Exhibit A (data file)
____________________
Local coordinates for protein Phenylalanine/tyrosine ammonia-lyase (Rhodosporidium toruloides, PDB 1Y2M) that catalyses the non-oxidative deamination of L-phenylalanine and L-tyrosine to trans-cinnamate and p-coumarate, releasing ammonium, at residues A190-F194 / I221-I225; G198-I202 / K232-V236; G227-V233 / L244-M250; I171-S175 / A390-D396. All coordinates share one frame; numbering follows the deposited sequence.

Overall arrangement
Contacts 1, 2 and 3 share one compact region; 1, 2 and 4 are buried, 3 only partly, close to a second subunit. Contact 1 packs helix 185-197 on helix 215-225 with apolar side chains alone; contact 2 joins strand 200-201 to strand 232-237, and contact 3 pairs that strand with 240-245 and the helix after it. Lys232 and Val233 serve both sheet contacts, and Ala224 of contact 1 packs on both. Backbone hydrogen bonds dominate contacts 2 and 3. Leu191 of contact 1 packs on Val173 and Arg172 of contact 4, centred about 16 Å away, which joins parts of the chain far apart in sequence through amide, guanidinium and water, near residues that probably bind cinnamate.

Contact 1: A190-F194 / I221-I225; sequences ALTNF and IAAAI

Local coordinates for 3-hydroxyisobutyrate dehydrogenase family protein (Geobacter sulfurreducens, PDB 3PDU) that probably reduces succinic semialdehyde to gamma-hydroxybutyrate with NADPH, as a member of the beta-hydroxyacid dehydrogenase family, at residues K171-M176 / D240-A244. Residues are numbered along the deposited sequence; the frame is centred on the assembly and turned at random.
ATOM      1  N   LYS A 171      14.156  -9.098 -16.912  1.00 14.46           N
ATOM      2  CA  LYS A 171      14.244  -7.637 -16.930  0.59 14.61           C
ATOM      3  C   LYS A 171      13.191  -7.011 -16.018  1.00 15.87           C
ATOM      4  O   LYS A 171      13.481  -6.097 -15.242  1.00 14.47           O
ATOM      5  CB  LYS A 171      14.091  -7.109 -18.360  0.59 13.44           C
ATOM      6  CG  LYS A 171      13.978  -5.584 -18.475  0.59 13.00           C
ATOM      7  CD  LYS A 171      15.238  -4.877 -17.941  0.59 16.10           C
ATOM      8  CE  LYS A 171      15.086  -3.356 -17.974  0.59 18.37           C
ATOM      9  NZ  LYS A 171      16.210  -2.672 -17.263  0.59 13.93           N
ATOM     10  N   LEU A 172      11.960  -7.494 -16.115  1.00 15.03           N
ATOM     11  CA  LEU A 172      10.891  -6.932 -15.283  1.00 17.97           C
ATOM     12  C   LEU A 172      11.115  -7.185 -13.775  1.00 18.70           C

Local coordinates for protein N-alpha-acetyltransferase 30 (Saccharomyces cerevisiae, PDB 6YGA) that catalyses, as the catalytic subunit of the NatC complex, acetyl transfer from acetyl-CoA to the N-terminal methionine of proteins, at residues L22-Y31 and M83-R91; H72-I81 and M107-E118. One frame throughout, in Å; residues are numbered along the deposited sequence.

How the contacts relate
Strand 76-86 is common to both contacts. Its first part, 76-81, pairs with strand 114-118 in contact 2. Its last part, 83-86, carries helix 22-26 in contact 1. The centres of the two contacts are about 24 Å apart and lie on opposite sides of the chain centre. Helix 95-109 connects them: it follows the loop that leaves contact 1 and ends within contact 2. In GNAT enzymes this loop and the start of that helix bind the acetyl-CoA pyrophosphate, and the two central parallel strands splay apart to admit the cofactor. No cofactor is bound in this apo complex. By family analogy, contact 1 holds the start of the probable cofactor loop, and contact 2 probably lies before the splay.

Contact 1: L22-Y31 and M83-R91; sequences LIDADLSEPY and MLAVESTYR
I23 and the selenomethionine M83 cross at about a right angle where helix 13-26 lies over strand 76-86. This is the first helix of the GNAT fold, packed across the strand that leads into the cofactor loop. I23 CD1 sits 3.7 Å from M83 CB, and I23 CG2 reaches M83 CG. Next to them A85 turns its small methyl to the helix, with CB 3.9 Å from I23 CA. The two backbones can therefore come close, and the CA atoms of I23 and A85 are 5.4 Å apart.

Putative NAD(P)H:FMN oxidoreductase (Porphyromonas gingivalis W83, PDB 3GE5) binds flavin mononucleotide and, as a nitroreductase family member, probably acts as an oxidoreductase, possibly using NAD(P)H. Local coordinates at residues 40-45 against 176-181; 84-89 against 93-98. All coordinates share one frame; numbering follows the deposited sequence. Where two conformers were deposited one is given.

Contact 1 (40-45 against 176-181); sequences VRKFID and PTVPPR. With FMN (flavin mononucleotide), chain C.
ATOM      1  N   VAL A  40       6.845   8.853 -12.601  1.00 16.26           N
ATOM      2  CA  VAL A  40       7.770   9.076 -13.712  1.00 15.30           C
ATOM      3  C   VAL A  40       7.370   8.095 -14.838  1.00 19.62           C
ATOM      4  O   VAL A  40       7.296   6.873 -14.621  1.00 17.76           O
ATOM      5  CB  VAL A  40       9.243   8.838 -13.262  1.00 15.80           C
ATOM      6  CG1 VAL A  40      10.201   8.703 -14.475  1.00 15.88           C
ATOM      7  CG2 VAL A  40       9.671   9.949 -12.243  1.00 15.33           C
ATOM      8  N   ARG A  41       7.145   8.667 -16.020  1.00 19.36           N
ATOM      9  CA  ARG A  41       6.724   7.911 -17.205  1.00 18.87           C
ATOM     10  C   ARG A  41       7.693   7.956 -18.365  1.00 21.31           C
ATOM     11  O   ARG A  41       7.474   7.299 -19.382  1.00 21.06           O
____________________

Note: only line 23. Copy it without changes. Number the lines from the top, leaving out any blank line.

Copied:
Putative NAD(P)H:FMN oxidoreductase (Porphyromonas gingivalis W83, PDB 3GE5) binds flavin mononucleotide and, as a nitroreductase family member, probably acts as an oxidoreductase, possibly using NAD(P)H. Local coordinates at residues 40-45 against 176-181; 84-89 against 93-98. All coordinates share one frame; numbering follows the deposited sequence. Where two conformers were deposited one is given.